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Trips Built for Boomers

Budgeting for Boomers

According to U.S. News and World Report, baby boomers control approximately 70 percent of all disposable income in the country. Another AARP study revealed that compared with younger generations, boomers spend about 70 percent more on airfare and twice as much on recreation. This age group clearly has the money to spend; but that doesn’t mean group leaders should simply buy the most expensive tour and expect boomers to open their wallets.

“Price isn’t necessarily a boundary, but value is very well regarded,” said Benn of Butterfield and Robinson. “They don’t mind paying for something at a high level, but they want to make sure they are getting a lot of value with the cost. I think that is an important thing to keep in mind.”

Refrain from choosing extravagant tours with little local culture and few experiences boomers want. Boomers might pay more for distinctive accommodations or a traditional meal at a historic restaurant, but they will be less likely to splurge on luxury for its own sake.

Size Down and Slow Down

Rather than packing as many people into a motorcoach as possible, plan tours with fewer people for the more intimate experience that boomers prefer. Book trains, cruise ships or smaller buses to avoid the giant motorcoaches when you can.

Previous generations sought tours that saw as many highlights as possible. However, these tours don’t appeal to boomers, since they feel rushed from one place to another. Slow the pace of the tours for time to immerse participants in the culture of the current destination before moving on to the next.

A good rule of thumb is to spend no fewer than three nights at the same hotel. For a 10-day trip, pick out three different hotel bases that highlight different aspects of the country. Cruising remains the exception to the three-night rule, since ships moving from harbor to harbor don’t tire travelers as much.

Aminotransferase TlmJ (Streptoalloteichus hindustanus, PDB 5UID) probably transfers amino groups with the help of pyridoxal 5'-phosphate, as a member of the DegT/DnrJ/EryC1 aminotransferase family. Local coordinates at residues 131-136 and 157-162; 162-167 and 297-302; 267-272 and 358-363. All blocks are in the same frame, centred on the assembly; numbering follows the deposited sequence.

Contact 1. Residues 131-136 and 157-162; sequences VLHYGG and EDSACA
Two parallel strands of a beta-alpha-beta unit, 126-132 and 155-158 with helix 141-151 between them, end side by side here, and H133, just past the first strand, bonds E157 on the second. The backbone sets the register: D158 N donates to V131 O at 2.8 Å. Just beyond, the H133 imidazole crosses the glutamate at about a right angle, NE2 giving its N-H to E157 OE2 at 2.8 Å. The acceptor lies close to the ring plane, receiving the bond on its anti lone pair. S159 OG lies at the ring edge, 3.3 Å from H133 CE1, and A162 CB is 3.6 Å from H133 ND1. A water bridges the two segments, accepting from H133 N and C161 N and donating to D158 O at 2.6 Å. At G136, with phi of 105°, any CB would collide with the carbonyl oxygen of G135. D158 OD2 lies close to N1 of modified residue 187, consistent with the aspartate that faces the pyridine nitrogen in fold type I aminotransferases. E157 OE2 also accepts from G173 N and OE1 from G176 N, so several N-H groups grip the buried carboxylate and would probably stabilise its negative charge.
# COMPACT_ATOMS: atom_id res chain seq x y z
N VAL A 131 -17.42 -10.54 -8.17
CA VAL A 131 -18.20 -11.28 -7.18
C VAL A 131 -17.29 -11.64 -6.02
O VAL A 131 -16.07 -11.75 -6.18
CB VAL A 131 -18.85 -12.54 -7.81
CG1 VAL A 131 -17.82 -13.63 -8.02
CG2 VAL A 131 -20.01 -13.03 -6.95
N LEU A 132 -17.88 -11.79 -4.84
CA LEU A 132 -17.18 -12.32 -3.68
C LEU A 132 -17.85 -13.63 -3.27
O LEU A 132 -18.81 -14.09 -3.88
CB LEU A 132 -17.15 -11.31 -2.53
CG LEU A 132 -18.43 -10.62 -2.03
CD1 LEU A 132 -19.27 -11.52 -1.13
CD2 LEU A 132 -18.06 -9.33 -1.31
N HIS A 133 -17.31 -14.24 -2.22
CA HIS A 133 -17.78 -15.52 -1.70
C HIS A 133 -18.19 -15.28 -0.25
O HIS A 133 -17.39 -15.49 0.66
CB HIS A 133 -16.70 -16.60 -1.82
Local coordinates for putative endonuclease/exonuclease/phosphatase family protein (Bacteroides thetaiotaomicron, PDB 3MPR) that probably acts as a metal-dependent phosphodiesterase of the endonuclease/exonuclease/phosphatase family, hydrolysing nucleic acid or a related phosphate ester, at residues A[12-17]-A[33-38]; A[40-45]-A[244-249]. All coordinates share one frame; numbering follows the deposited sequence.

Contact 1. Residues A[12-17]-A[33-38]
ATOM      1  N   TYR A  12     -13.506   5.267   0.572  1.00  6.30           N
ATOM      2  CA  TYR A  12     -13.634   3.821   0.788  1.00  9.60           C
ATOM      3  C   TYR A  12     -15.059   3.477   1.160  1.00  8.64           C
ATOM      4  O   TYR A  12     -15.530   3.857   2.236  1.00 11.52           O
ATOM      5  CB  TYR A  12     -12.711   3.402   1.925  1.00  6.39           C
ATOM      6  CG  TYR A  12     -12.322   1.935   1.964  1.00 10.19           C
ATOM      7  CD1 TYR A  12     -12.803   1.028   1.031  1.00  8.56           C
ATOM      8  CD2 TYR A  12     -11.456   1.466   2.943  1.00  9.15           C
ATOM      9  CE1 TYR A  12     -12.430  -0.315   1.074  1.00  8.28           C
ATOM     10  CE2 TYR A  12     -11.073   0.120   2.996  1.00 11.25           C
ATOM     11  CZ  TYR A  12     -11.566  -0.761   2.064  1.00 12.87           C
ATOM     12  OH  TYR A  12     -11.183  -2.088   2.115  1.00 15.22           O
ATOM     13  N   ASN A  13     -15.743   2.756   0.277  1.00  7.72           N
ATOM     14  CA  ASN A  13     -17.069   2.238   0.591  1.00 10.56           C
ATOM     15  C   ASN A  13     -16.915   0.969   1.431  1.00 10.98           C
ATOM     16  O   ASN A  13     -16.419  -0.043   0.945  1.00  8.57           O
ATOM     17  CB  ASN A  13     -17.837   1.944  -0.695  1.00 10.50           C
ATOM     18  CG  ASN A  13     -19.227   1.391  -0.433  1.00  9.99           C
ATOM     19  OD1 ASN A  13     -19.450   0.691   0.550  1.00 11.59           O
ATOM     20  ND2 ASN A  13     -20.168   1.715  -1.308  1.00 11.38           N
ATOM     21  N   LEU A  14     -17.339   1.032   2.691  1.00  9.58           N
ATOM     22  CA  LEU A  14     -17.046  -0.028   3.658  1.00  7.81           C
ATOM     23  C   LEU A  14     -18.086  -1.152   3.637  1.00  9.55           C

To slow the pace even more, schedule free time to attract boomers that love autonomy.

“We build in free time where people can decide to either visit a local temple or shop at the market,” said Lassers of Abercrombie and Kent. “We call it a ‘design your day.’  The group leader can almost act like a concierge and help people go where they want to go. You can hand out maps or organize taxis. I think it’s important that the group leader gets a sense of the interests of the group to personalize the experience.”

End most touring days by 3 p.m. to offer travelers downtime before dinner. You can always plan optional excursions during this time, but your customers will appreciate the freedom to take a leisurely stroll before dinner if they so desire.

Eliza Myers

Eliza Myers has worked for The Group Travel Leader since 2007. She is the online editor and associate editor for Select Traveler.

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